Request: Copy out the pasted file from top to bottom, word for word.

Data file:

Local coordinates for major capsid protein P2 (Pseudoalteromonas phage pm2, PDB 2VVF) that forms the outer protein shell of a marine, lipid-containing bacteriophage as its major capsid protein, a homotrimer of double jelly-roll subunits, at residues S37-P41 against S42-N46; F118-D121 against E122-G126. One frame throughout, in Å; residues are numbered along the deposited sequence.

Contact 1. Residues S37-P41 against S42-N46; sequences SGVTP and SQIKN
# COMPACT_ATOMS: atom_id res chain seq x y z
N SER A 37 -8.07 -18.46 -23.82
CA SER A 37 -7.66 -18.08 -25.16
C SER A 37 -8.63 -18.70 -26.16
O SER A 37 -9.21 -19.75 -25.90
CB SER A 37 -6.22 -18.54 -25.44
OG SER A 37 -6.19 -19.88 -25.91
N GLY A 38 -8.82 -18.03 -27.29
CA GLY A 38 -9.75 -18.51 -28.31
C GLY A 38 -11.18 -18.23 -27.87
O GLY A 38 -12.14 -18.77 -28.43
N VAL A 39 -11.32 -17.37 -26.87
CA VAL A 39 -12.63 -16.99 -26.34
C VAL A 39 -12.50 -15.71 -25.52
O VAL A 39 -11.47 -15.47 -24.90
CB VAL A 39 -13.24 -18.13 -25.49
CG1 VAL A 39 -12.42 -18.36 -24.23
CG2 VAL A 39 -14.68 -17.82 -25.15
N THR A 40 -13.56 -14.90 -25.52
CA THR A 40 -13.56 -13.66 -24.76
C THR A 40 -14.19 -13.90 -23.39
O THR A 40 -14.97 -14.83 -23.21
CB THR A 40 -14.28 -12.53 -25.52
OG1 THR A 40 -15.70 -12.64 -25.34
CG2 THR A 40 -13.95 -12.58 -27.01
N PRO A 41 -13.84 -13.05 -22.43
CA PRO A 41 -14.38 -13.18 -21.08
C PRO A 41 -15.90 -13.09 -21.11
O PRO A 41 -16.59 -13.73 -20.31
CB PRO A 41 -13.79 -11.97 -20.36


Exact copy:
Local coordinates for major capsid protein P2 (Pseudoalteromonas phage pm2, PDB 2VVF) that forms the outer protein shell of a marine, lipid-containing bacteriophage as its major capsid protein, a homotrimer of double jelly-roll subunits, at residues S37-P41 against S42-N46; F118-D121 against E122-G126. One frame throughout, in Å; residues are numbered along the deposited sequence.

Contact 1. Residues S37-P41 against S42-N46; sequences SGVTP and SQIKN
# COMPACT_ATOMS: atom_id res chain seq x y z
N SER A 37 -8.07 -18.46 -23.82
CA SER A 37 -7.66 -18.08 -25.16
C SER A 37 -8.63 -18.70 -26.16
O SER A 37 -9.21 -19.75 -25.90
CB SER A 37 -6.22 -18.54 -25.44
OG SER A 37 -6.19 -19.88 -25.91
N GLY A 38 -8.82 -18.03 -27.29
CA GLY A 38 -9.75 -18.51 -28.31
C GLY A 38 -11.18 -18.23 -27.87
O GLY A 38 -12.14 -18.77 -28.43
N VAL A 39 -11.32 -17.37 -26.87
CA VAL A 39 -12.63 -16.99 -26.34
C VAL A 39 -12.50 -15.71 -25.52
O VAL A 39 -11.47 -15.47 -24.90
CB VAL A 39 -13.24 -18.13 -25.49
CG1 VAL A 39 -12.42 -18.36 -24.23
CG2 VAL A 39 -14.68 -17.82 -25.15
N THR A 40 -13.56 -14.90 -25.52
CA THR A 40 -13.56 -13.66 -24.76
C THR A 40 -14.19 -13.90 -23.39
O THR A 40 -14.97 -14.83 -23.21
CB THR A 40 -14.28 -12.53 -25.52
OG1 THR A 40 -15.70 -12.64 -25.34
CG2 THR A 40 -13.95 -12.58 -27.01
N PRO A 41 -13.84 -13.05 -22.43
CA PRO A 41 -14.38 -13.18 -21.08
C PRO A 41 -15.90 -13.09 -21.11
O PRO A 41 -16.59 -13.73 -20.31
CB PRO A 41 -13.79 -11.97 -20.36